Eight cars squeezed into the driveway. The
kitchen full of daughters and granddaughters
cooking, talking, laughing.
Jim making biscuits.
Cousins passing around the baby.
She looks at them and goes back to sleep.
After lunch, they blow bubbles between
the cars in the cool green sunshine.

Head of Table

My father at head of table

I don’t remember how the argument
started. I just
remember how my uncle Louis exploded
with the anger he’d been
holding in for years. Ever since
my grandfather died and my father
took his place at the head of table.
As the oldest, my father thought of
himself as head of the family. But
he didn’t live in
that house. It was my uncle’s house. He
lived there. He paid the bills. He
bought the food and supported their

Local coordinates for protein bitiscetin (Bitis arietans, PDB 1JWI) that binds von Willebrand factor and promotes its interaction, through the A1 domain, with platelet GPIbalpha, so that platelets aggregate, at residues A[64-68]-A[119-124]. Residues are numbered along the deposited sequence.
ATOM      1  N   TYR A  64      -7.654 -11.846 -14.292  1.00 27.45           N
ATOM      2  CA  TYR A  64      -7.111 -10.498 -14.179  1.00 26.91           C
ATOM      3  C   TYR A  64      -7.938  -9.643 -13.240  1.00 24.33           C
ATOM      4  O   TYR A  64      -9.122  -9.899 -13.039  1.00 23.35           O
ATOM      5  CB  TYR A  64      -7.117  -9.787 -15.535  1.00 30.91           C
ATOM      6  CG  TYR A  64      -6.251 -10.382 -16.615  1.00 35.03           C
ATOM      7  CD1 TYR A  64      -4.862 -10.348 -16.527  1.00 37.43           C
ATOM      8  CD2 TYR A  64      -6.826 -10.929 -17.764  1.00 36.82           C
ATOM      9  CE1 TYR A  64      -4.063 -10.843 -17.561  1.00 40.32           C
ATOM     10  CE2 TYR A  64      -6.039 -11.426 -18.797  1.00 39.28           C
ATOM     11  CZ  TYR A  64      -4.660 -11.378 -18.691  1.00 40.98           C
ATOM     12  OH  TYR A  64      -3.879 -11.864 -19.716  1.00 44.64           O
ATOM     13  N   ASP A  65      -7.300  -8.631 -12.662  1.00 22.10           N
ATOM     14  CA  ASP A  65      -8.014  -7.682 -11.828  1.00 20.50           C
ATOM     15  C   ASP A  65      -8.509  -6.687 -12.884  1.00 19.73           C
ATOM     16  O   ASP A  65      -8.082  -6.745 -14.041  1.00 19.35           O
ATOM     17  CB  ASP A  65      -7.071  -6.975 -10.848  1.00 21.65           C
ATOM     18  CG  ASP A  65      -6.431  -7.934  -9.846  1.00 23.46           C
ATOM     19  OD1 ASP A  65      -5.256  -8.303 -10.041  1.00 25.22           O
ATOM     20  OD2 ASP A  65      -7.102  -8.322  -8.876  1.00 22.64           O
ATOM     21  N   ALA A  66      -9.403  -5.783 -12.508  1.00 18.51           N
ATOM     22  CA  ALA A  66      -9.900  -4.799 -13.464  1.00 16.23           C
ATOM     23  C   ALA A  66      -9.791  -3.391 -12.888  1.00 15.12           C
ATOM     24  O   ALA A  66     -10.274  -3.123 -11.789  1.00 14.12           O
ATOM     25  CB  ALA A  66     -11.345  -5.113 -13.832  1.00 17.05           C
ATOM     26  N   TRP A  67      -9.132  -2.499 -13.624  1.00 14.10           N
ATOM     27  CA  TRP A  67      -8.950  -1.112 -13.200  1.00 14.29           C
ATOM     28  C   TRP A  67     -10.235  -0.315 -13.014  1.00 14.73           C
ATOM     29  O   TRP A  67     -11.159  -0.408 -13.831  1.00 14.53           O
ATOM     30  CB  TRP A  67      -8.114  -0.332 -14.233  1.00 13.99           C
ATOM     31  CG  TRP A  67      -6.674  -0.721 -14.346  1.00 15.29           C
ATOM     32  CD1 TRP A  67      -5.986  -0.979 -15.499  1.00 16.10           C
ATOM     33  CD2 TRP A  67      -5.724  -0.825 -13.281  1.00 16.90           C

mother and sister and nephew. Everyday
he went to the clinic where he and his father
had practiced medicine. His name was on
the deed. Why wasn’t he sitting at head of
table? My father sort of laughed it off,
made some remark to
diffuse the situation, changed
his seat. I think. He
must have because after
that, my uncle sat at the head and
my father sat
elsewhere around the table. I do remember
that. That and
the anger.


My sister and I sat on her porch.
We drank tea and talked
about grandchildren, her
newest play, the ways of
white folks and
black folks, the song of
a bird in the yard and how
her plants have grown,
how wonderful this year’s garden will
be. Zeke came in with apple pie and
news of police cars and yellow tape
up at the Krogers up the street. Of a U
turn and a trip to the store in the other

My sister googled;
a shooting in the produce department. Two
women argue, a male
companion shoots; the woman, alert,
identifies everybody on her way
to the hospital. We
shook our heads, vowing never to
return to that particular store and
ate our pie.